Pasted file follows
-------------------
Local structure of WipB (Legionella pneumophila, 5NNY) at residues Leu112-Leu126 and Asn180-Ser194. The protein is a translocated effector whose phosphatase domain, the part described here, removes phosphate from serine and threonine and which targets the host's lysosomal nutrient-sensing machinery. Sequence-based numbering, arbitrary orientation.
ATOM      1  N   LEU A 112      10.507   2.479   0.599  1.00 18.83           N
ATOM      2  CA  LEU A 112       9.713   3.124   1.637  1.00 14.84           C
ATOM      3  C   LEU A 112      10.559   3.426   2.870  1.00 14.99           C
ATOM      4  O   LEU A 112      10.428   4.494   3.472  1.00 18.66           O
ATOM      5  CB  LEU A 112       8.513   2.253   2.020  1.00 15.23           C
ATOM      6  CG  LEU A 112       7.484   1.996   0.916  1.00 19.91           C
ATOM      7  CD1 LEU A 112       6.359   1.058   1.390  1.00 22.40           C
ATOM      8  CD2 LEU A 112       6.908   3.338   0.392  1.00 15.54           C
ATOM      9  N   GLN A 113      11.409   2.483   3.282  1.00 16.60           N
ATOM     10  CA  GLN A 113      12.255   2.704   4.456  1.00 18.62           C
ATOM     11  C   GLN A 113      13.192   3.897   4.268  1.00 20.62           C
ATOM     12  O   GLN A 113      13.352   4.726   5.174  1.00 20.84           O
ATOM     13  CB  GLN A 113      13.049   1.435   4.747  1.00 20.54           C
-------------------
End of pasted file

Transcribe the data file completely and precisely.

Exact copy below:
Local structure of WipB (Legionella pneumophila, 5NNY) at residues Leu112-Leu126 and Asn180-Ser194. The protein is a translocated effector whose phosphatase domain, the part described here, removes phosphate from serine and threonine and which targets the host's lysosomal nutrient-sensing machinery. Sequence-based numbering, arbitrary orientation.
ATOM      1  N   LEU A 112      10.507   2.479   0.599  1.00 18.83           N
ATOM      2  CA  LEU A 112       9.713   3.124   1.637  1.00 14.84           C
ATOM      3  C   LEU A 112      10.559   3.426   2.870  1.00 14.99           C
ATOM      4  O   LEU A 112      10.428   4.494   3.472  1.00 18.66           O
ATOM      5  CB  LEU A 112       8.513   2.253   2.020  1.00 15.23           C
ATOM      6  CG  LEU A 112       7.484   1.996   0.916  1.00 19.91           C
ATOM      7  CD1 LEU A 112       6.359   1.058   1.390  1.00 22.40           C
ATOM      8  CD2 LEU A 112       6.908   3.338   0.392  1.00 15.54           C
ATOM      9  N   GLN A 113      11.409   2.483   3.282  1.00 16.60           N
ATOM     10  CA  GLN A 113      12.255   2.704   4.456  1.00 18.62           C
ATOM     11  C   GLN A 113      13.192   3.897   4.268  1.00 20.62           C
ATOM     12  O   GLN A 113      13.352   4.726   5.174  1.00 20.84           O
ATOM     13  CB  GLN A 113      13.049   1.435   4.747  1.00 20.54           C